In order to begin coding your data for your plan and report, read your
interview and field notes transcripts looking for relationships, themes,
and concerns that are relevant to your professional context.
For examples of the data coding process, please refer to the example
data coding node.
Use the following framework to guide the marking and coding of your data.
The following general steps outline the process through which you will
1. Read through data.
2. Reread data marking significant points.
3. Reread data sorting, categorizing, and coding significant points in
terms of issues.
(Note: Successful coding often requires multiple runs through your data.
Thus, repeat this step if necessary.)
4. Insert coded data into the downloadable "Data Coding Grid" form.
5. Select a manageable set of issues for analysis.
6. Draft your plan based upon the results of your coding.
step 2: marking
After carefully reading through your data at least once (Step 1), you
need to mark your data. That is, underline, highlight, or circle points
that seem significant or relevant to your professional context. In marking
your data, consider:
are mentioned consistently across your data.
that are significant anomalies--that are important because they indicate
special or unique circumstances, standards, or procedures.
Points that contradict one another.
Connections (among persons, sites, documents, procedures, objects, etc.)
that are made explicitly.
Connections or traces (among persons, sites, documents, procedures,
objects, etc.) that are implied.
step 3: coding
After marking your data for significant points and connections, you
need to reread your data, sorting and categorizing the points for more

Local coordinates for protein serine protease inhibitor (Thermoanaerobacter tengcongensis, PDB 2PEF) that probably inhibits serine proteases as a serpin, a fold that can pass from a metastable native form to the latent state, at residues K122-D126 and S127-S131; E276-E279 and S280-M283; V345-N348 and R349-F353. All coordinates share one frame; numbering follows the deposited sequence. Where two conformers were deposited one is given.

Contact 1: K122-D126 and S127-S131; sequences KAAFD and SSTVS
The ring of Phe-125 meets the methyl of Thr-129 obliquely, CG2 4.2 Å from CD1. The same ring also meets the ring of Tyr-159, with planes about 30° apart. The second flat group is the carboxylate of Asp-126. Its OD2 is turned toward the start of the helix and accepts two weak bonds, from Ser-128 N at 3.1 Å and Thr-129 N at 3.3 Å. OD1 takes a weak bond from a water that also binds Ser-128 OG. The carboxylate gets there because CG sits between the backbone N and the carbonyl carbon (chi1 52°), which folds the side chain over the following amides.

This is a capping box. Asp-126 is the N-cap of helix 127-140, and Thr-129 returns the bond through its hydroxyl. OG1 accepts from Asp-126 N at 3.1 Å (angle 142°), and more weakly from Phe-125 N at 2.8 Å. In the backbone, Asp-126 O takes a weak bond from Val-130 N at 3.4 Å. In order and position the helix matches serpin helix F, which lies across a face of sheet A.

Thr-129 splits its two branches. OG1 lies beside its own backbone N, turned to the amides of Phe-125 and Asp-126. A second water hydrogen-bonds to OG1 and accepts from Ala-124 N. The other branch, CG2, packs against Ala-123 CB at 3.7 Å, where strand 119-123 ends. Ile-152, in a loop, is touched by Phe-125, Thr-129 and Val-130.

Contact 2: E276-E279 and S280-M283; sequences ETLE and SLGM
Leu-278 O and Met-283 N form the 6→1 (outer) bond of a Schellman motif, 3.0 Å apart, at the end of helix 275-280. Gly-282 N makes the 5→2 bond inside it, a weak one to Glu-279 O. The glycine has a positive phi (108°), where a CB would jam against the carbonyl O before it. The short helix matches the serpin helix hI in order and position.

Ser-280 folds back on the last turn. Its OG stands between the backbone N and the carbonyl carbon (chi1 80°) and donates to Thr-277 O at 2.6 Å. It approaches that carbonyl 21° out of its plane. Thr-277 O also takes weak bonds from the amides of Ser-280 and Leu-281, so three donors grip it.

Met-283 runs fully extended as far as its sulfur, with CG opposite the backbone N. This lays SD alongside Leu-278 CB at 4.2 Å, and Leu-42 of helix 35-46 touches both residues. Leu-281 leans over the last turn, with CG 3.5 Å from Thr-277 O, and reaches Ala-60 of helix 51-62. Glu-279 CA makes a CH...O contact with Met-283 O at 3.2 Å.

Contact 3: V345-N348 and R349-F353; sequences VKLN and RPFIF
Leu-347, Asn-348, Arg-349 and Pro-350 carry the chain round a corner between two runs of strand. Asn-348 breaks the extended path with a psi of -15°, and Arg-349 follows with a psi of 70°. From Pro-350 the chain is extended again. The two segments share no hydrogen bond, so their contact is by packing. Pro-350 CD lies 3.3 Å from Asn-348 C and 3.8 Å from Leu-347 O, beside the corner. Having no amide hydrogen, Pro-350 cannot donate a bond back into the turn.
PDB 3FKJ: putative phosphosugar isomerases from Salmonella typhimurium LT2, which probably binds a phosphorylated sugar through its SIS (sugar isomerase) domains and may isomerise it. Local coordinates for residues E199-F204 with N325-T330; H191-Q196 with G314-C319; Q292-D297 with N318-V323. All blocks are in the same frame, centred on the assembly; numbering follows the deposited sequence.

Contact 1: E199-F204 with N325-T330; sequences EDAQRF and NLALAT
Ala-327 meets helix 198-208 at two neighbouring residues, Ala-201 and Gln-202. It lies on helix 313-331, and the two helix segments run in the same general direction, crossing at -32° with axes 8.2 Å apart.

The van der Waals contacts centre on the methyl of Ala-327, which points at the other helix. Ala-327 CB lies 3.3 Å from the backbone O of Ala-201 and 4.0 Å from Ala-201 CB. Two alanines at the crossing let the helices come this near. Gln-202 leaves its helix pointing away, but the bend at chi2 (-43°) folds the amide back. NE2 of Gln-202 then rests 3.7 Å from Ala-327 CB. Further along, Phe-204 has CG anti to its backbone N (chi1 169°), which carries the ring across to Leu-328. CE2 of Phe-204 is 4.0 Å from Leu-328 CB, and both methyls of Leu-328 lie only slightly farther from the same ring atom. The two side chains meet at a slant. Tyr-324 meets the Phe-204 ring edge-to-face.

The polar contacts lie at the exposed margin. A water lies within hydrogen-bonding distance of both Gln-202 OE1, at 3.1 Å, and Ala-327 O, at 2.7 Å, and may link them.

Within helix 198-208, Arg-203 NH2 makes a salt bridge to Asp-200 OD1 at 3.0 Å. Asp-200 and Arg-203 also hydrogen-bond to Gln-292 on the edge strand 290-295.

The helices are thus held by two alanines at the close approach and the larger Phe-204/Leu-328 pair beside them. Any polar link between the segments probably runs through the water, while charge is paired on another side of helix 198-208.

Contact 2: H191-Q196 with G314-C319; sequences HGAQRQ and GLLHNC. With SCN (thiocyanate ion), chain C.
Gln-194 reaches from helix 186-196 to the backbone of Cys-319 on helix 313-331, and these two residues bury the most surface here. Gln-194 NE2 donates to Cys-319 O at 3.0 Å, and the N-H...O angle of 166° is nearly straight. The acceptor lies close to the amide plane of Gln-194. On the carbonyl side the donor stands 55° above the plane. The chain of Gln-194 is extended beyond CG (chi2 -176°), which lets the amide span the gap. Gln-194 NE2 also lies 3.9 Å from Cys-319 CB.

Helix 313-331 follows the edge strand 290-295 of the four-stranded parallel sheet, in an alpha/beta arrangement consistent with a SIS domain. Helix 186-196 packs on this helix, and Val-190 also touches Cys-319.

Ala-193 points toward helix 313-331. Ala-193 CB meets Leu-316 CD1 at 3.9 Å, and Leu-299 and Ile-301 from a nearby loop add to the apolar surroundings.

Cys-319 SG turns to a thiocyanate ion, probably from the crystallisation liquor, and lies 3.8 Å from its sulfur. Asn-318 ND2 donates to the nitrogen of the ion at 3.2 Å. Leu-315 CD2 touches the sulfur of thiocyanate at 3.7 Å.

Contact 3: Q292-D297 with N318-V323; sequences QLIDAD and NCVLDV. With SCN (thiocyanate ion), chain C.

specific issues for analysis. That is, you should develop a system of
notations or symbols and literately code the marks in your notes and
transcripts using this system. In identifying relationships, themes,
and concerns that are relevant to your professional context, code for
issues such as:
worker-worker or student-student relationships,
or teacher-student relationships,
initiation of contact or discourse, and
of contact or discourse.
step 4: inserting
coded data into "data coding grid"
After coding all of your data, download the "Data
Coding Grid" form. Then, cut and paste coded examples from your
data into the appropriate categories in the grid.
As noted above, some examples will fit into more than one column of
your grid. Once you have plotted your coded data into these issue categories,
you can begin considering which issues are most significant to your
professional context. This grid also should allow you to develop better
your "Contextual Analysis Plan."
Remember to use the downloadable Word form
to complete your data coding grid.
step 5: selecting
issues for analysis in relation to your context
After completing your data coding grid, you need to select two or three
issues that you will analyze in more detail. To determine which issues
are most significant for your report, you should review the examples in
your data grid noting which columns contain the details most relevant
to your professional context. Use the following questions to guide your
Can you locate
details in your notes to illustrate your issues?
you support their relevance to your professional context?
Can you make connections among your issues?
Consult the calendar
for observation and field notes scheduling and deadlines.
Professional Contexts Project Links:
Formatting Reference | Project
2 Overview | Interview | Example
Interview | Observation | Example
Field Notes | Example Data
Coding | Contextual Analysis
Plan & Report
421 syllabus | 421